Here you have two men: Kerry, who had caused harm long ago and spent two decades wrestling with remorse, trying to make good and change his life. And Nipsey, who turned neighborhood-wide trauma into music, and that music into opportunities for his hood. Those paths both led to the parking lot in front of Marathon Clothing on March 31, 2019, where one of them ended.

Before Nipsey was born, before Kerry joined the Rollin 60s, law enforcement was figuring out a way to track people all over California.

Wes McBride is a former sergeant in the L.A. County Sheriff's Department. He's retired now, but back in the 1970s he patrolled East L.A., home to a large part of the city's Hispanic population and gangs like the Marianna and the Juarez. McBride says that every time they approached someone they thought might be a gang member, officers would fill out something they called a "field interview report."

"You use it any time you stop somebody and he's up to no good, but you can't prove anything," McBride says. So officers would take down suspected gang members' names and descriptions of their vehicles, for potential use in relation to future investigations.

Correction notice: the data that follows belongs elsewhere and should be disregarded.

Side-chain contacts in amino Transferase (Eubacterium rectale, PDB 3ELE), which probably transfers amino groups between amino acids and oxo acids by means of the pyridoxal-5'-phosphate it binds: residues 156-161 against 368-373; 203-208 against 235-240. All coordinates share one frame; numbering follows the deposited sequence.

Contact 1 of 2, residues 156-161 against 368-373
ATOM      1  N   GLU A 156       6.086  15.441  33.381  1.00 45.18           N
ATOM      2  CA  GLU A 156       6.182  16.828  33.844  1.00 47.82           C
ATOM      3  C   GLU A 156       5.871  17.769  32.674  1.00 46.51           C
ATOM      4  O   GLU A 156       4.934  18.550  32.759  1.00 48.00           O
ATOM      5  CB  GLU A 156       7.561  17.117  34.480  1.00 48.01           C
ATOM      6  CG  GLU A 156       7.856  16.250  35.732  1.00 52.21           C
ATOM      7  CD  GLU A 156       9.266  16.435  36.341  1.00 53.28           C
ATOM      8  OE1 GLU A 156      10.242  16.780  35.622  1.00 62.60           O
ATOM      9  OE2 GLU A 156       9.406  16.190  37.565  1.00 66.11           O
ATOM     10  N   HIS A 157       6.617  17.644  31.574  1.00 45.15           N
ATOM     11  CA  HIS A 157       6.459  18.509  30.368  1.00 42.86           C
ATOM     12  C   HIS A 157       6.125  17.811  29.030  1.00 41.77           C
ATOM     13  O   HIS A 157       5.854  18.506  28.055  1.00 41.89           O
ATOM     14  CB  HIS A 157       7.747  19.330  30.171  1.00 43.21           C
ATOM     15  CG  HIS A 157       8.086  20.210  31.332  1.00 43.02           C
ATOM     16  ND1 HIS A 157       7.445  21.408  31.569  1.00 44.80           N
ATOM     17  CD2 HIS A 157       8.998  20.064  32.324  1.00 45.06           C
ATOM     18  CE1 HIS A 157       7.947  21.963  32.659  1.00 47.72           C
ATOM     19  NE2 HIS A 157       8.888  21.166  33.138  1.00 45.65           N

In the late 1970s, McBride helped to create a gang database to standardize about a dozen criteria from these field interview reports, things like location, affiliates, tattoos, even dress. If a person met just two of the criteria, they went in the database, even if they hadn't committed a crime. That database would come to be known as CalGang.

Today, McBride insists the system does not amount to racial profiling, even though police are designating individuals for inclusion in CalGang based on preconceived notions.

"I worked East L.A. Ninety-nine percent of everybody in East L.A. is Hispanic. Uh, we didn't have any other races to pick on, you know, to stop," he says. "And the same you go down to South L.A. it's all Black population. I don't make you a gang member. You make yourself a gang member with your attitude, your dress and your actions. If you want to be a gang member, you're a gang member."

Nipsey had firsthand experience with this kind of profiling. In a 2013 interview he told Combat Jack that police would "come through and get to know you. ... They'd come hop out, ask you questions, take your name, your address, your cell phone number, your social, when you ain't done nothing. Just so they know everybody in the hood."

By 2018, there were more than 100,000 people catalogued in CalGang's database. It's become standardized, used by law enforcement across the state, even federal departments. But in 2016, an audit of the database confirmed a slew of problems. People had been entered into the system without a reason. Babies under the age of one were included because of "admitting to being gang members."

There's a state law that requires anyone who has gone five years without adding anything to their record be removed from CalGang, but the audit also showed that for hundreds of people, that had not happened.